This is an anthology of work from at least four different sessions over the last fifteen years, the consistency provided by McCreeth’s cool, controlled delivery, pitched in an intimate sounding mid-register, and her songwriting style, which occupies the same territory between confessional folk balladry, fusiony jazz and adult-oriented rock that was explored by the likes of Joni Mitchell, Sandy Denny or John Martyn in the late seventies and early eighties. Like those artists, McCreeth has availed herself of the services of some of the finest jazz players available; it’s a real delight to hear underexposed piano master John Donaldson and veteran bassist Dave Green take flight on their sessions; ‘Sat Nam’ sees them exploiting the plentiful space afforded by McCreeth’s relatively harmonically static composition to cook up some groovy Fender Rhodes explorations.
The sessions with the awesome trio of Horler, Cleyndert and Fletcher are equally notable for the band’s contributions - ‘The Dancer’ makes effective use of an odd-number meter to create a dark, exotic mood and provides the jumping-off point for some exciting jamming. The mood is reflective and gently inspirational, with the lyrics exploring personal themes; ‘Mother Sister Father Brothers’ conjures up echoes of the Carpenters for a heartfelt tribute to personal relationships - ‘Other Times We Fly’ has Martin Shaw adding thoughtful trumpet for a spacious ballad. There are echoes of Flora Purim’s features with the early editions of Return To Forever as well, or Gayle Moran’s work with Corea, as well as smooth jazz minimalists like Sade.
Though McCreeth’s unaffected performances are consistent and all the bands are great, the album struggles to create a coherent personality from the different sessions; the more ‘studio’ based session with Mike Varty sits uneasily alongside the spontaneously played band sessions, and the increased level of production on the former occasionally sounds dated and undercooked. Still, there’s plenty here that would enhance a JazzFm playlist.
Reviewed by Eddie Myer
Wednesday, June 07, 2017
BE-BOP SPOKEN HERE
CD Review: Sue McCreeth - Look Back And Love
Sue McCreeth (vocal); Paul Harrison, John Horler (piano); Mario Caribe, Andrew Cleyndert (bass); Stu Brown (drums); Martin Shaw (trumpet) Many other musicians listed for various tracks, these are the main ones.
(Review by Ann Alex).
You could read this review, or you could go to the website, www.suemccreeth.comand play the video of the Sat Nam, and you’ll get a good idea of what this superb singer and her various musicians are all about. Dave Gelly of the Observer writes ...’ She sings with warmth and intimacy, and commands a wonderful flexibility (in) her vocal tone’... I couldn’t have explained it better.
Ms McCreeth is a singer, songwriter and multi instrumentalist who has led ensembles down South since 2000 and this is her sixth album, which is an anthology of her songwriting work so far, together with 4 new songs. She studied improvisation and also composition via the Berklee College of Music.
The CD gives us mostly love songs of various moods, beginning with Sat Nam, wordless vocals with a folky eastern feel, followed by She Want Him, in which the singer almost becomes one of the instruments in the band. Other notable tracks are the rocky Nut Tree (guitar and keys with a regular drum beat and electronic effects); The Air Is Blue (atmospheric, cool, blue, guitar sound);Mother
Sister Father Brothers My Man Child & His Mama (a new song which is a message to her relatives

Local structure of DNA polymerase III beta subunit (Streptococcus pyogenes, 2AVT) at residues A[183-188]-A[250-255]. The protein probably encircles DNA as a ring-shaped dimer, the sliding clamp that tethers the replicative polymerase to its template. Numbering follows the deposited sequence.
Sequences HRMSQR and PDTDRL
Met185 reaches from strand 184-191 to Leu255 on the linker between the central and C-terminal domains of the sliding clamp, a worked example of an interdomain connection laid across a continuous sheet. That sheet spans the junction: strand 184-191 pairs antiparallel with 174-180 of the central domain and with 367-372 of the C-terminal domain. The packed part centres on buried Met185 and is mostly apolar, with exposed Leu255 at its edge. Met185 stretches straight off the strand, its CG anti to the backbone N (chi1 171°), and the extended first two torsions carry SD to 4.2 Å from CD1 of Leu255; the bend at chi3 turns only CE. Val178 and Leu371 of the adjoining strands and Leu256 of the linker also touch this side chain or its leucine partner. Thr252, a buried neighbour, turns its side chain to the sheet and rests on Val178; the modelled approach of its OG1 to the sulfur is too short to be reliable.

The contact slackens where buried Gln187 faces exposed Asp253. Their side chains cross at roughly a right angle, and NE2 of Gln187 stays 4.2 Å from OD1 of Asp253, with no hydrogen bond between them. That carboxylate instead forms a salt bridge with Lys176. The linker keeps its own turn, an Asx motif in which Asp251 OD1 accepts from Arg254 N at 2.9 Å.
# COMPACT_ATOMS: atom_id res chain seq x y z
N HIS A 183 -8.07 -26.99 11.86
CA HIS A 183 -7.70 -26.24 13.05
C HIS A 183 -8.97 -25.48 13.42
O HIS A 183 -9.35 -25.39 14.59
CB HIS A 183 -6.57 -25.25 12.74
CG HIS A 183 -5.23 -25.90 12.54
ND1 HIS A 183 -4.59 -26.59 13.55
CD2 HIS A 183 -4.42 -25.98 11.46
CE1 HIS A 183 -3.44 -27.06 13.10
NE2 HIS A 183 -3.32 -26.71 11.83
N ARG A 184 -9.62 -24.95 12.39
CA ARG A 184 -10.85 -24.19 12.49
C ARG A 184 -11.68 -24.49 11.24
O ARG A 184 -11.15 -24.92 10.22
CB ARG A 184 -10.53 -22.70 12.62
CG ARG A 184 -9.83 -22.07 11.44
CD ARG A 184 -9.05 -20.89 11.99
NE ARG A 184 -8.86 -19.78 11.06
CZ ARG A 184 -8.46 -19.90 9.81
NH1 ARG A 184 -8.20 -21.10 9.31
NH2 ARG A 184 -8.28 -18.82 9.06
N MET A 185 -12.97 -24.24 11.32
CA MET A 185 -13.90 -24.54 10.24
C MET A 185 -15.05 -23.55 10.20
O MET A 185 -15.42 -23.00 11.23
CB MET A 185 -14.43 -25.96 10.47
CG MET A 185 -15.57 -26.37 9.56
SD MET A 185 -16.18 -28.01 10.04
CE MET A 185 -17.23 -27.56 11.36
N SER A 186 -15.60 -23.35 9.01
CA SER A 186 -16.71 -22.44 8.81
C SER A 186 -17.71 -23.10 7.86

‘With my new love
I finally knew love
With my own sweet man child’.
The longest track at 9.28 minutes is Only Here, a love song which is atmospheric rather than narrative, with constant repetition of ‘You and I’.
Most of the songs are with the standard trio of piano, bass and drums, with most solos taken by the piano, and it goes without saying that the musicians are skilled. If you like to hear brass with singers, this CD won’t supply that as Martin Shaw only appears on 2 of the tracks. The singer is out on tour this year but the nearest gig to us is Edinburgh on June 18.
The CD was launched on May 29 at the Pizza Express Jazz Club, London, and was released on June 2 by Discovery Records.
Look Back and Love
Highly original songwriting in wildly contrasting styles.
“2016 is witness to Sue fulfilling her considerable promise, … an impeccable production.” The Musician Magazine on ‘Queer Bird’
Jazz Journal August 2017 ****
Inside the Cover of this CD are 11 small photographs of Sue McCreeth that, at first glance, seem to suggest 11 different women. The differences are mainly in hair colour and arrangement but the difference in her music from track to track here is much more marked – perhaps no surprise as this CD anthologises 15 years of work.
Her voice is full and flowing with deep resonances and dark harmonies. She stretches her voice in word and wordless format on Sat Nam as the rhythm section provide a pulsing beat. She Want Him is full of stretched-out long notes as the backing group slow down the tempi to ballad time; a very different approach to the opening selection. John Horler’s boppish piano provides a familiar jazz hook but the voice is different: probing, searching, stretching for fresh sounds. Although very much in a supporting role throughout, the accompanying musicians make a vital contribution to the end result.
Keep This Love Safe is more conventional (slightly) with Sue’s voice tracing a love call against a sturdy ballad backing and Salmon’s guitar injecting a blues call. Electric piano on several tracks gives the illusion of late 70s music but it is only illusion; the voice is new jazz throughout. Every track on this 70+ minute disc is fresh and slightly different to the one before it and Ms McCreeth is offering a new look at jazz singing that is all her own. It’s all original material, and it would be illuminating, I suspect, to hear what she does with a jazz standard. But the original compositions are strong and very personal, as indeed is her voice throughout.